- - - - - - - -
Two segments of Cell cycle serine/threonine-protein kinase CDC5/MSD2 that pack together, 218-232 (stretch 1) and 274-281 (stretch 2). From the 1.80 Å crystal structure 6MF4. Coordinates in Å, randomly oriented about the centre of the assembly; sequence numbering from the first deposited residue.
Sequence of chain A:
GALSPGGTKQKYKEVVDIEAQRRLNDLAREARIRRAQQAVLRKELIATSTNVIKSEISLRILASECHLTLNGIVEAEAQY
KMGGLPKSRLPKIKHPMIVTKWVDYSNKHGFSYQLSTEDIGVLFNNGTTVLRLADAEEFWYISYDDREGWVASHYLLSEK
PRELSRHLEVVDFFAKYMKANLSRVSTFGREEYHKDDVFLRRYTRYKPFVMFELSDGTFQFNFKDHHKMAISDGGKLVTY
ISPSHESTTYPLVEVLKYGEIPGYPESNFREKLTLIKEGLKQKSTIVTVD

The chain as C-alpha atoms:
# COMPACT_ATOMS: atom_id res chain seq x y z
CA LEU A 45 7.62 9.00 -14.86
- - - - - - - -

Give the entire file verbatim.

Two segments of Cell cycle serine/threonine-protein kinase CDC5/MSD2 that pack together, 218-232 (stretch 1) and 274-281 (stretch 2). From the 1.80 Å crystal structure 6MF4. Coordinates in Å, randomly oriented about the centre of the assembly; sequence numbering from the first deposited residue.
Sequence of chain A:
GALSPGGTKQKYKEVVDIEAQRRLNDLAREARIRRAQQAVLRKELIATSTNVIKSEISLRILASECHLTLNGIVEAEAQY
KMGGLPKSRLPKIKHPMIVTKWVDYSNKHGFSYQLSTEDIGVLFNNGTTVLRLADAEEFWYISYDDREGWVASHYLLSEK
PRELSRHLEVVDFFAKYMKANLSRVSTFGREEYHKDDVFLRRYTRYKPFVMFELSDGTFQFNFKDHHKMAISDGGKLVTY
ISPSHESTTYPLVEVLKYGEIPGYPESNFREKLTLIKEGLKQKSTIVTVD

The chain as C-alpha atoms:
# COMPACT_ATOMS: atom_id res chain seq x y z
CA LEU A 45 7.62 9.00 -14.86